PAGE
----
I don't think its a bad idea to throw in a 4 ounce synth tee into your current mix. Gives you some options/backup if you get soaked by rain, want to do laundry, etcMar 13, 2010 at 10:10 pm #1586195
@snusmumrikenLocale: SF Bay Area
Replace your rain jacket with a Dri Ducks. Saves six ounces and the thing breathes better too. Ugly, but you're in the woods so who cares. The sizing is weird, as in huge, but in rain jackets I find that coverage over your butt is a good thing. In a pinch DriDucks works well enough for a wind shirt or mosquito shirt too.
Speaking of mosquitos, bring a headnet and make sure your sunhat has a wide brim to keep the headnet off your face.
Add me to the list of people who find wool a bit hot and uncomfortable in the summer. I wore an Ex Officio Air Strip Lite for the first time this past summer and loved it. Made of very light nylon that keeps the sun off and dries in a flash. Again, this is a seriously ugly item, much like the above mentioned DriDucks. I sprayed the thing down with some long-lasting mosquito stuff and it kept the bugs off pretty well.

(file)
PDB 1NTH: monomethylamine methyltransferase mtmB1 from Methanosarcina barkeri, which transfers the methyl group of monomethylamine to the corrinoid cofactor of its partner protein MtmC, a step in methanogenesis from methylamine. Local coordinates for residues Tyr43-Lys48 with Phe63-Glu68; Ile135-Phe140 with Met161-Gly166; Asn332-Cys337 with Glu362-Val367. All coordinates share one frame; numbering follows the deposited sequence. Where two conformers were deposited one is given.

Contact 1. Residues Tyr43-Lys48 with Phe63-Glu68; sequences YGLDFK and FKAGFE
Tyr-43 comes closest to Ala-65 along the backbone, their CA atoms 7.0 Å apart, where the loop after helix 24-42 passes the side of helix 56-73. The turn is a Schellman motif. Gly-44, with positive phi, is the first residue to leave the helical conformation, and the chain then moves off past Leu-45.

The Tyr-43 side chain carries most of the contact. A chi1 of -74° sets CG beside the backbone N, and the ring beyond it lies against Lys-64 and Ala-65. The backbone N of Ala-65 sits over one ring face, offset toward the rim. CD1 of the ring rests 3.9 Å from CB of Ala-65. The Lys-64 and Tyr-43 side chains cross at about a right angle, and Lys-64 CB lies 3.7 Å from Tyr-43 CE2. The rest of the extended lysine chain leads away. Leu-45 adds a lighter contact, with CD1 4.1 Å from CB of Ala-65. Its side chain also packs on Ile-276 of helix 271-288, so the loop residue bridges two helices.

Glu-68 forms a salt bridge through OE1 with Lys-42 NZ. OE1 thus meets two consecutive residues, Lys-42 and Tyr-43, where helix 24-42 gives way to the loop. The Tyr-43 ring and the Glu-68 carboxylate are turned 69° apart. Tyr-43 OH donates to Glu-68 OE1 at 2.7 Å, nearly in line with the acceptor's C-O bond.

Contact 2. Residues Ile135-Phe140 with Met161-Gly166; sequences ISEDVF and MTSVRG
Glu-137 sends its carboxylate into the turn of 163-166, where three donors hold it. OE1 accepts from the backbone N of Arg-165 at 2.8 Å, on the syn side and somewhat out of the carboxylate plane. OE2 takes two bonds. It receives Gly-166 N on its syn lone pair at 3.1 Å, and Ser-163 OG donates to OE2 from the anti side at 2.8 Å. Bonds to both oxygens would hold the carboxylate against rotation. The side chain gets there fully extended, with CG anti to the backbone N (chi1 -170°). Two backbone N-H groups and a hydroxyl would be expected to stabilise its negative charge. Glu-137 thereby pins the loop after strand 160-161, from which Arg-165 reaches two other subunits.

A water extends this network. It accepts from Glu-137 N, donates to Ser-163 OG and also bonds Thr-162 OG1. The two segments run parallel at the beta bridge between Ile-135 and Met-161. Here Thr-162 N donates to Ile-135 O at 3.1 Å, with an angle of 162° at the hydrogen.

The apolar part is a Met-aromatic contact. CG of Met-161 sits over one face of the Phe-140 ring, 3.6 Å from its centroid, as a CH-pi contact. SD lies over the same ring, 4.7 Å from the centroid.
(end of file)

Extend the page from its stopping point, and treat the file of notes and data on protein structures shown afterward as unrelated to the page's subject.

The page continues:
Bring three pairs of socks: one to wear, one to wash, one to sleep in. Same with undies.
Bring a small pillow case to put your down jacket in for a perfect pillow. The lightest are made of silk (hard to find) and thermarest makes a one ounce fleecy kind that is pretty good.
The hardest section is when you come out of Muir trail ranch and have one hundred and some miles to go with no easy resupply. Depending on your hiking speed this is a 5 to 10 day section. Even though your base weight is only about 12 pounds, your fully loaded weight could push 30 or more for a few days – make sure your backpack can handle it.Mar 13, 2010 at 10:38 pm #1586207
@creachenLocale: East Bay
Use a smaller pot…The BPL 550 is perfect at 2.6 oz–
Its a pot, bowl, cup and water scoop and you can store just enough stuff in it too…I only had one hot meal a day on the JMT and I did not need to boil more then a cup and a half of water and any given time— Smaller is better IMHO..Mar 13, 2010 at 11:19 pm #1586219
@dharmabumpkinLocale: San Gabriel Mtns